By which means when we first used those parts we used often to be Sick of violent Favors and agues, when we came home.
agues, according to arrangement, left him alone with his aunt.
Wherever I have afforded my salutary presence, fevers have ceased to burn and agues to shake the human fabric.
Whereby they thinke through all that yeare from agues to be free.
I am well in health, as I have generally been, with the exception of two agues, both of which I quickly got over.
But when within the inclosed woods our agues are of a very mild form, soon extinguished by a timely dose of quinine.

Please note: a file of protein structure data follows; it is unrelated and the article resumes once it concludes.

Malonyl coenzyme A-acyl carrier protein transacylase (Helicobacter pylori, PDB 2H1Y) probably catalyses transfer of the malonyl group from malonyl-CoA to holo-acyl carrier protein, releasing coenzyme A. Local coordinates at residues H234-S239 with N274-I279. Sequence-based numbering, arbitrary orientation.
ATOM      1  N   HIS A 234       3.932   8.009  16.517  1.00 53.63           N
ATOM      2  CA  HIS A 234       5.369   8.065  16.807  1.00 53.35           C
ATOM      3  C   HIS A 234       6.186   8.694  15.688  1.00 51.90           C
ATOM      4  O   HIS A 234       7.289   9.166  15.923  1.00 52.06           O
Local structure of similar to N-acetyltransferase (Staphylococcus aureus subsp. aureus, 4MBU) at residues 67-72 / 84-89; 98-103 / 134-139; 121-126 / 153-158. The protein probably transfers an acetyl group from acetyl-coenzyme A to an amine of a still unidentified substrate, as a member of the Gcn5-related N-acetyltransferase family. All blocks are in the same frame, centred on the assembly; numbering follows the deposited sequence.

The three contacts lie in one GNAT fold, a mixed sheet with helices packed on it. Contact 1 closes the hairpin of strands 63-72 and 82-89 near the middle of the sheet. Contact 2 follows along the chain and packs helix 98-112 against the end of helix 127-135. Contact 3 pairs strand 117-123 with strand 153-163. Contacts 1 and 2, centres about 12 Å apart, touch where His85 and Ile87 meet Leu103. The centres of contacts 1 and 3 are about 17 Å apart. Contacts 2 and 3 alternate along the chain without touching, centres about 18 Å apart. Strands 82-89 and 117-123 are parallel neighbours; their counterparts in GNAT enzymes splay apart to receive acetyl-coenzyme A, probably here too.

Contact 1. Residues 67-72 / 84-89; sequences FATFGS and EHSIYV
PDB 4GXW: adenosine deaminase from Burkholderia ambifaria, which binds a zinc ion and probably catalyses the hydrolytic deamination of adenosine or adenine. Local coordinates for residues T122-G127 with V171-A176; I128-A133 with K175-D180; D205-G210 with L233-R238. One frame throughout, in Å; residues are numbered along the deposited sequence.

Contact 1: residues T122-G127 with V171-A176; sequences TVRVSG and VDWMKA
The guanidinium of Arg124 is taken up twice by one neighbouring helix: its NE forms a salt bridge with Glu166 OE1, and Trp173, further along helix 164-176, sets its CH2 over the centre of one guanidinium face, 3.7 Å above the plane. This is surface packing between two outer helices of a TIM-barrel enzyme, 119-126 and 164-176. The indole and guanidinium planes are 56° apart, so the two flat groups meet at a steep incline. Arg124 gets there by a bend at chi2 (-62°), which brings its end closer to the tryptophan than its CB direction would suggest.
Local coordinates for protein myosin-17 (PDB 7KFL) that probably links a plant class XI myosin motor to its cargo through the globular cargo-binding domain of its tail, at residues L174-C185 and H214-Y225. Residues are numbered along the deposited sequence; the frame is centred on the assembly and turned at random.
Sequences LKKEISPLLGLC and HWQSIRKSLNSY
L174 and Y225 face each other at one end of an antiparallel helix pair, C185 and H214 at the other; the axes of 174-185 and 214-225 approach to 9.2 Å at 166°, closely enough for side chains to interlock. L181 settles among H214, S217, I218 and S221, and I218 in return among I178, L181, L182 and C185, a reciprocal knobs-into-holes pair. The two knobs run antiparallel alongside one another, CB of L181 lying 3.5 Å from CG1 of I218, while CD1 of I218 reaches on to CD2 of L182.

In the more inland counties the agues were often attended with peculiarities extraordinary and alarming.
The air is soft, but rather moist from the effluvia of so many trees; yet perfectly healthy and free from agues.
A damp air disposes the body to agues, intermitting fevers, and dropsies, and should be studiously avoided.
And he would drain Menham marsh, and then the Menham people would not have agues and goitres.
ague a·gue (ā'gyōō)
A febrile condition, especially associated with malaria, characterized by alternating periods of chills, fever, and sweating.
A chill or fit of shivering.
the translation in Lev. 26:16 (R.V., "fever") of the Hebrew word kaddah'ath, meaning "kindling", i.e., an inflammatory or burning fever. In Deut. 28:22 the word is rendered "fever."